Monday, November 10, 2014

Wolf Kahn, grays / bright colors and field, early morning

10x11 pastel
This week I was asked why do I put so many bright colors in my paintings? You don't really see those do you? My only answer was that "my painting was a response to the scene rather than a depiction." I hear in my head, "Loriann you need to balance all that bright color with grays." That's what we have been taught, right?  I think balance is true, but does it have to be just neutrals? Can't the weight of volume and density of color answer the call as well?
So I turned to reading about Wolf Kahn, a master of color and balance. He too was asked how does he make all these brilliant colors work in a painting. (great company to have) WK answered, “The only time I feel comfortable is when I don’t know why the colors work,” he says. For him the act of painting is a conversation. You don’t control it; you respond to it. “It’s useful to think of a painting as a pet. If you have a pet, you give it food and it doesn’t overeat. Yet somehow if you haven’t given it enough, the pet will let you know it and you give it more so the pet is satisfied,” he says. “Painting isn’t really all that mysterious. You just give it enough till it’s satisfied.” Sounds easy, eh?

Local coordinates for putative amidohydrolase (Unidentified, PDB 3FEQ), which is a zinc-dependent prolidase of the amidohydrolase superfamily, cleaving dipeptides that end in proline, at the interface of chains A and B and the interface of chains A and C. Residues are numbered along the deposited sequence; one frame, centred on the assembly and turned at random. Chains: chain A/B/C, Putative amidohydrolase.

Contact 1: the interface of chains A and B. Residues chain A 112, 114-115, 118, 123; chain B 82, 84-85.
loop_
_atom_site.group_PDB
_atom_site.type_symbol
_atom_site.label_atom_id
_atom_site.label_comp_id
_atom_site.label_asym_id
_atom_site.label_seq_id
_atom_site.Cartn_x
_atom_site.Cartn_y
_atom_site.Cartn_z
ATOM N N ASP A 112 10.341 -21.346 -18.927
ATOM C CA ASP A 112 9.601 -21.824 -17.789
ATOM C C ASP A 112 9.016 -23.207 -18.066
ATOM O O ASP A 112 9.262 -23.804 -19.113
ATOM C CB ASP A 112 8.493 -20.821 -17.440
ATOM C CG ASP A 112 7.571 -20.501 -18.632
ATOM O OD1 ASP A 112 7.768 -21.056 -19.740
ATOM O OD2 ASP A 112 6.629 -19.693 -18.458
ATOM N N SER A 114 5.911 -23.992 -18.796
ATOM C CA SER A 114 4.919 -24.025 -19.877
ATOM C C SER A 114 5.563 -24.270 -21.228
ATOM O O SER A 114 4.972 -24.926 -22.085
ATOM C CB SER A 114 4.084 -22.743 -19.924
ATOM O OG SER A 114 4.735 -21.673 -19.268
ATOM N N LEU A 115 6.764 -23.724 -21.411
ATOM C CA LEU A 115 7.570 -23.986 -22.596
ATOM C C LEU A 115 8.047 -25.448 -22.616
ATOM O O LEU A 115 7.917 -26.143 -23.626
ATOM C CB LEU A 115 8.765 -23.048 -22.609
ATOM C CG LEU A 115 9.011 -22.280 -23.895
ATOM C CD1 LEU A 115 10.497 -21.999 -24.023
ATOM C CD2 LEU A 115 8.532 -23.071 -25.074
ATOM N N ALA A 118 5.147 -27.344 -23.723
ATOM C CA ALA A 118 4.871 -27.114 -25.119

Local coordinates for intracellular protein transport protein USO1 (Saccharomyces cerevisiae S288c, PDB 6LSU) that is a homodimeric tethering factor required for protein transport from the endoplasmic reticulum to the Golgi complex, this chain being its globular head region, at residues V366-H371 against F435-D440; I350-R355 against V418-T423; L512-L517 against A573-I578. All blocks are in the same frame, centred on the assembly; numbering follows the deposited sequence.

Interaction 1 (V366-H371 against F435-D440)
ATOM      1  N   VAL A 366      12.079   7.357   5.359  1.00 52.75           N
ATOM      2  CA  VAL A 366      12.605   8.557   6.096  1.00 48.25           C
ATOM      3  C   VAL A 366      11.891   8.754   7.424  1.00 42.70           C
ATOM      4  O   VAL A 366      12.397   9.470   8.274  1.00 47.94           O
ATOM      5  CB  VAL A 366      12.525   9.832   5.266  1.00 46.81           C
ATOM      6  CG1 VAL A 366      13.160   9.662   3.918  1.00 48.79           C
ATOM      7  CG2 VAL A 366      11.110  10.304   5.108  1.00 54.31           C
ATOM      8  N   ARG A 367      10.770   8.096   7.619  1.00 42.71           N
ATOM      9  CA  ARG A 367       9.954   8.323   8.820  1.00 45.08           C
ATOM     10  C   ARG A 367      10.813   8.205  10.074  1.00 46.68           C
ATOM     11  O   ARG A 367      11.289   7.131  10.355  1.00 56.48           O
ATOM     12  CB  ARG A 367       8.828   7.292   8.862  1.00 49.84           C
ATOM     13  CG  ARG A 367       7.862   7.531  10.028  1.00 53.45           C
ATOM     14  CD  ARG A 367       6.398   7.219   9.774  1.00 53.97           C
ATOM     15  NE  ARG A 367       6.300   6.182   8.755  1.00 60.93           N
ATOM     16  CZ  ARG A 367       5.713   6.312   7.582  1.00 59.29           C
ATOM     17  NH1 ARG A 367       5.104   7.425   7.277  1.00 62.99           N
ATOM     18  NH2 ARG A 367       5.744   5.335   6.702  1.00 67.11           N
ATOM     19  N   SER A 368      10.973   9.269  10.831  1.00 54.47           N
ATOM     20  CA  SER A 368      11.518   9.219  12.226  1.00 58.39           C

Letting go of control seems to be the answer of the month.


Ann said...

Absolutely love the colors, but I had to laugh at the pet analogy. That would't work in some households. I've seen a lot of little bowling ball shaped pets. What if the pet eats non-stop?! A diet is often in order.

loriann signori said...

I guess there are pets like that. Lucky for me not one of my kitties eats with abandon...although my color love sometimes needs a diet.